For the benefit of family and friends who may be reading this diary, I've decided I should include a definition of apraxia and aphasia. So, here it goes. Apraxia: "A movement planning problem involving a disruption in the sequencing of voluntary muscle movements. A transmission problem between the brain and the muscle. This would be similar to a transmission problem in a car where the engine (the brain) works well and the wheels (the mouth) work equally well. The breakdown is in the transmission between the engine and the wheels. This disruption is not associated with weakness, slowness or dis-coordination of the muscles." From APRAXIA; A GUIDE FOR THE PATIENT AND FAMILY.
Aphasia as defined by APHASIA: A GUIDE FOR THE PATIENT AND FAMILY---"Aphasia can be defined as a loss or reduction of language skills due to brain injury. Lanugage is the mental process which makes speech 'sounds' or written configurations become meaningful words. This involves understanding, thinking, talking, reading, and writing. The person who has aphasia has suffered a breakdown in the ability to use the representations or symbols of language in any number of ways. It must be made clear that the breakdown in language is not intelligence. The person may still be able to get the thought across using other forums of communications."
And from the National Aphasia Association's website: "Broca's Aphasia - This is a form of aphasia in which speech output is severely reduced and is limited mainly to short utterances, of less than four words. Vocabulary access is limited in persons with Broca's aphasia, and their formation of sounds is often laborious and clumsy. The person may understand speech relatively well and be able to read, but be limited in writing. Broca's aphasia is often referred to as a 'non fluent aphasia' because of the halting and effort-ful quality of speech."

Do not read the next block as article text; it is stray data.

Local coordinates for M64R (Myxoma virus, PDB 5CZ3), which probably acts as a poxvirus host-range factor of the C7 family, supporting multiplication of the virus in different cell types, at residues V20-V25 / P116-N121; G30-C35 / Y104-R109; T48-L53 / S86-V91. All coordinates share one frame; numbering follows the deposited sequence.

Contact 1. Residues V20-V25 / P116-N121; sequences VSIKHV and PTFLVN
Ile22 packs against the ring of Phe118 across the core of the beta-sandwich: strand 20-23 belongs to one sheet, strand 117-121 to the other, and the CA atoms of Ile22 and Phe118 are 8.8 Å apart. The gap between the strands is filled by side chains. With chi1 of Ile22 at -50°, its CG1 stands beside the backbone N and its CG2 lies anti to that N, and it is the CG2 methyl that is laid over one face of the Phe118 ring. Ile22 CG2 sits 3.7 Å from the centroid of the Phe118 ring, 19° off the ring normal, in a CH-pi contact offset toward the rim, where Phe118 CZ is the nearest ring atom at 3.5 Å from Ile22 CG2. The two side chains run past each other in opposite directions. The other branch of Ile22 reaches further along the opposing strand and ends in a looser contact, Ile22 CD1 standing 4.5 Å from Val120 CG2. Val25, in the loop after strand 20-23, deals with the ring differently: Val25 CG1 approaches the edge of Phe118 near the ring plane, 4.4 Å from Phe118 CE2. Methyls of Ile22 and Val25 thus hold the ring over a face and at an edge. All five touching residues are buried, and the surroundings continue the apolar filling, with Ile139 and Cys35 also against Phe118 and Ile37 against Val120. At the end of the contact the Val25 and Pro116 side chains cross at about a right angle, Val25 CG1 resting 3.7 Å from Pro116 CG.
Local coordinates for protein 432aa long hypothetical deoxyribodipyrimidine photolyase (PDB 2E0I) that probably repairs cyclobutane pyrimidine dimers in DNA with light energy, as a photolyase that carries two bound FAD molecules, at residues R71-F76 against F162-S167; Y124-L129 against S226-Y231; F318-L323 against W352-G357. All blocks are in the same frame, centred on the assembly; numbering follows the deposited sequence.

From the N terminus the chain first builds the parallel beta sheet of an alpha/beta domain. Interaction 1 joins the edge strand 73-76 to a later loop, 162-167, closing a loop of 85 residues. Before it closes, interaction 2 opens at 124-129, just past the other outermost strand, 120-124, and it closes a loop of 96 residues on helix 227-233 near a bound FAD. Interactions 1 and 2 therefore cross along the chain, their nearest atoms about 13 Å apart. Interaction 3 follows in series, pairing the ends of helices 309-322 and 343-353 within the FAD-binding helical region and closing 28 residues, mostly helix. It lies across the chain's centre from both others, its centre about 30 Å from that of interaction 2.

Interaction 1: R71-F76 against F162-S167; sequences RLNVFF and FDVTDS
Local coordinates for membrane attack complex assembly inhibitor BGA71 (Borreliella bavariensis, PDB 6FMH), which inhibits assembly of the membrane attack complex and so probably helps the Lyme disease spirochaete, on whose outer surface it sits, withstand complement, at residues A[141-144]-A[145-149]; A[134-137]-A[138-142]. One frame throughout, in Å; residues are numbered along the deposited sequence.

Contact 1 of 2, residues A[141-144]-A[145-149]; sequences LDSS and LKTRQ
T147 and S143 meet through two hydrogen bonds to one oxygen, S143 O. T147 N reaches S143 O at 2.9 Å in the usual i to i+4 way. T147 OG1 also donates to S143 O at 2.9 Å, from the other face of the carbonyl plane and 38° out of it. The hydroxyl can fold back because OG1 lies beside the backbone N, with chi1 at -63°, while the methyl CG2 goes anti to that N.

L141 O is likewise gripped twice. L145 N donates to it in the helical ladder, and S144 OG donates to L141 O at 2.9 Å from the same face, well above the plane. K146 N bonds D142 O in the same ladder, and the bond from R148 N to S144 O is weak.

There are many types of aphasia and most people with stroke related speech problems have more than one type of aphasia and/or apraxia, in varying degrees. But for the purposes of this diary, the above definitions should give a little over-view to our family and friends.
I did learn something while trying to find these definitions. "S" from Don's group speech class probably has what is known at Fluent Aphasia. One of the books mentioned up above says this about fluent aphasia: "Verbal communication is easily produced but sounds like 'double talk.' There is little meaning or content and the person with fluent aphasia tends to talk non-stop." I can think of at least two patients at the college speech clinic who fits this description. "V" from group probably has the same comb as Don. I can't figure out the technical name for the type of speech problem "L" is dealing with, but she's pretty fluent with most parts of speech. I'm guessing it's mainly the nouns she struggles with pronunciation on, I'll have to pay more attention.
November 6, 2004
Don has a different sound effect for each of his toes. When I'm helping him with his shower, and I have to put medication on his toenails, each one I touch gets a 'zoom', 'boom', 'ecck', or swishing sound. It's not like regression-to-childhood sounds, more like he gets into what I call his "entertain the masses" mode.
Don had a good class on Tuesday. It started out with a review of his homework. He'd been asked to build a sentence with 10 verbs the girls had given him. "Eat" became "I eat Pizza"---stuff like that. When he did this homework, he was able to come up with the sentences rather fast (15 minutes) but reading them out loud was a lot more difficult. And with each sentence he was asked questions to expand his speech like, "What toppings do you like on pizza?"
The next task involved showing Don photographs and he was asked to give the girls two words about the pictures, then after a half dozen or so pictures he was asked for three words per picture. At one point Don had said, "scissors, man, pieces" and the professor, who was in the observation room with me, got really excited and animated while declaring that Don was doing "an awesome job."